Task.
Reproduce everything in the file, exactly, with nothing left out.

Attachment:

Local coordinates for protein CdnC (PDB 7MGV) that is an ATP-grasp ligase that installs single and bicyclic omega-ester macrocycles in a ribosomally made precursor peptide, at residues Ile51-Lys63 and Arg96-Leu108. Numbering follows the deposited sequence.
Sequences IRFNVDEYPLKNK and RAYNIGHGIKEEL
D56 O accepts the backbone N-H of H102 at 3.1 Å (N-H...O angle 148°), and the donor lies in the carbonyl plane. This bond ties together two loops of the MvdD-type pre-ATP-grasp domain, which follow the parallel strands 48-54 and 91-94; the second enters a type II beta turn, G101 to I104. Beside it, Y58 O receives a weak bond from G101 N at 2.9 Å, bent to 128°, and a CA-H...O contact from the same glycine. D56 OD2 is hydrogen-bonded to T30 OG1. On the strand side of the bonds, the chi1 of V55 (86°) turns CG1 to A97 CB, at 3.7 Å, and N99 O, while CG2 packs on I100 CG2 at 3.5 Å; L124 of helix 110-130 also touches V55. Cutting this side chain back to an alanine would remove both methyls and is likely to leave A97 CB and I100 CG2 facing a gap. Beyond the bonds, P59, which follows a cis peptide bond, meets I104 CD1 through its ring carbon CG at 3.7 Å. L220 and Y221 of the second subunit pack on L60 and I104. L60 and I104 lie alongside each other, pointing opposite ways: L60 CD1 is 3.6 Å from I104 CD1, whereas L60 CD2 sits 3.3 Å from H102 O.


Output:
Local coordinates for protein CdnC (PDB 7MGV) that is an ATP-grasp ligase that installs single and bicyclic omega-ester macrocycles in a ribosomally made precursor peptide, at residues Ile51-Lys63 and Arg96-Leu108. Numbering follows the deposited sequence.
Sequences IRFNVDEYPLKNK and RAYNIGHGIKEEL
D56 O accepts the backbone N-H of H102 at 3.1 Å (N-H...O angle 148°), and the donor lies in the carbonyl plane. This bond ties together two loops of the MvdD-type pre-ATP-grasp domain, which follow the parallel strands 48-54 and 91-94; the second enters a type II beta turn, G101 to I104. Beside it, Y58 O receives a weak bond from G101 N at 2.9 Å, bent to 128°, and a CA-H...O contact from the same glycine. D56 OD2 is hydrogen-bonded to T30 OG1. On the strand side of the bonds, the chi1 of V55 (86°) turns CG1 to A97 CB, at 3.7 Å, and N99 O, while CG2 packs on I100 CG2 at 3.5 Å; L124 of helix 110-130 also touches V55. Cutting this side chain back to an alanine would remove both methyls and is likely to leave A97 CB and I100 CG2 facing a gap. Beyond the bonds, P59, which follows a cis peptide bond, meets I104 CD1 through its ring carbon CG at 3.7 Å. L220 and Y221 of the second subunit pack on L60 and I104. L60 and I104 lie alongside each other, pointing opposite ways: L60 CD1 is 3.6 Å from I104 CD1, whereas L60 CD2 sits 3.3 Å from H102 O.